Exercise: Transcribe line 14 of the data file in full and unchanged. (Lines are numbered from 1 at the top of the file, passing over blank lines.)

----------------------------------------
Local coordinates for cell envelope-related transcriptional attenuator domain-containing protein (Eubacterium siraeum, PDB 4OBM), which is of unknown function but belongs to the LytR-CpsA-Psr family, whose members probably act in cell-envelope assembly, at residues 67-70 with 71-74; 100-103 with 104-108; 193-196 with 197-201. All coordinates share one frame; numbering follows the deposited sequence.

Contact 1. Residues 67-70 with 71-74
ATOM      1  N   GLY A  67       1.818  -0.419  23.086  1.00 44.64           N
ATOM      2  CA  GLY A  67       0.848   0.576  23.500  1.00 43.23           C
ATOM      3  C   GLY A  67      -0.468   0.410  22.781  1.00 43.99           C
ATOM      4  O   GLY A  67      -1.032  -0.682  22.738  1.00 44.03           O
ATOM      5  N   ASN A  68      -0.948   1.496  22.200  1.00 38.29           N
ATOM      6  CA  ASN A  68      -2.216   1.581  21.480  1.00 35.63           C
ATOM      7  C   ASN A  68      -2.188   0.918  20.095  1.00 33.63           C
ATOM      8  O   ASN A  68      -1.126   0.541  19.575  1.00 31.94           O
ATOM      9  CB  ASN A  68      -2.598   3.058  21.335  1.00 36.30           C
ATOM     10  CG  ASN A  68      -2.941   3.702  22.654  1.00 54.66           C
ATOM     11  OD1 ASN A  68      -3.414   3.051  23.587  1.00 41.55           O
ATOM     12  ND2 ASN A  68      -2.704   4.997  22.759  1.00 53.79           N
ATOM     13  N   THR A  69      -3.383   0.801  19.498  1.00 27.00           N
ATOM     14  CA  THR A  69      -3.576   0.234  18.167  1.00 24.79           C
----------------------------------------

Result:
ATOM     12  ND2 ASN A  68      -2.704   4.997  22.759  1.00 53.79           N